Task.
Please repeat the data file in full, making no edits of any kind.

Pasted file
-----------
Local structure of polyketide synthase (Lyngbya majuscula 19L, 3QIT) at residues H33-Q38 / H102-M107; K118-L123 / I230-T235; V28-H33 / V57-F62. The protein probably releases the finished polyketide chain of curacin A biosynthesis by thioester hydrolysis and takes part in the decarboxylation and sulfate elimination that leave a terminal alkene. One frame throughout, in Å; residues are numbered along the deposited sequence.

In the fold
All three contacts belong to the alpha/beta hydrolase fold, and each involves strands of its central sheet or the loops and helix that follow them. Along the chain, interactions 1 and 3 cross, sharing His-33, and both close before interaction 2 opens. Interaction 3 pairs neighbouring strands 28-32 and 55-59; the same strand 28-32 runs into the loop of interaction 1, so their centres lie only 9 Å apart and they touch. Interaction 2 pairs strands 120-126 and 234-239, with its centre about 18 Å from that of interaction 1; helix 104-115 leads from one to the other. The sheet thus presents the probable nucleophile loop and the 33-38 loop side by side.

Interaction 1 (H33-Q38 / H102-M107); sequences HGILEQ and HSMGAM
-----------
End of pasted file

Local structure of polyketide synthase (Lyngbya majuscula 19L, 3QIT) at residues H33-Q38 / H102-M107; K118-L123 / I230-T235; V28-H33 / V57-F62. The protein probably releases the finished polyketide chain of curacin A biosynthesis by thioester hydrolysis and takes part in the decarboxylation and sulfate elimination that leave a terminal alkene. One frame throughout, in Å; residues are numbered along the deposited sequence.

In the fold
All three contacts belong to the alpha/beta hydrolase fold, and each involves strands of its central sheet or the loops and helix that follow them. Along the chain, interactions 1 and 3 cross, sharing His-33, and both close before interaction 2 opens. Interaction 3 pairs neighbouring strands 28-32 and 55-59; the same strand 28-32 runs into the loop of interaction 1, so their centres lie only 9 Å apart and they touch. Interaction 2 pairs strands 120-126 and 234-239, with its centre about 18 Å from that of interaction 1; helix 104-115 leads from one to the other. The sheet thus presents the probable nucleophile loop and the 33-38 loop side by side.

Interaction 1 (H33-Q38 / H102-M107); sequences HGILEQ and HSMGAM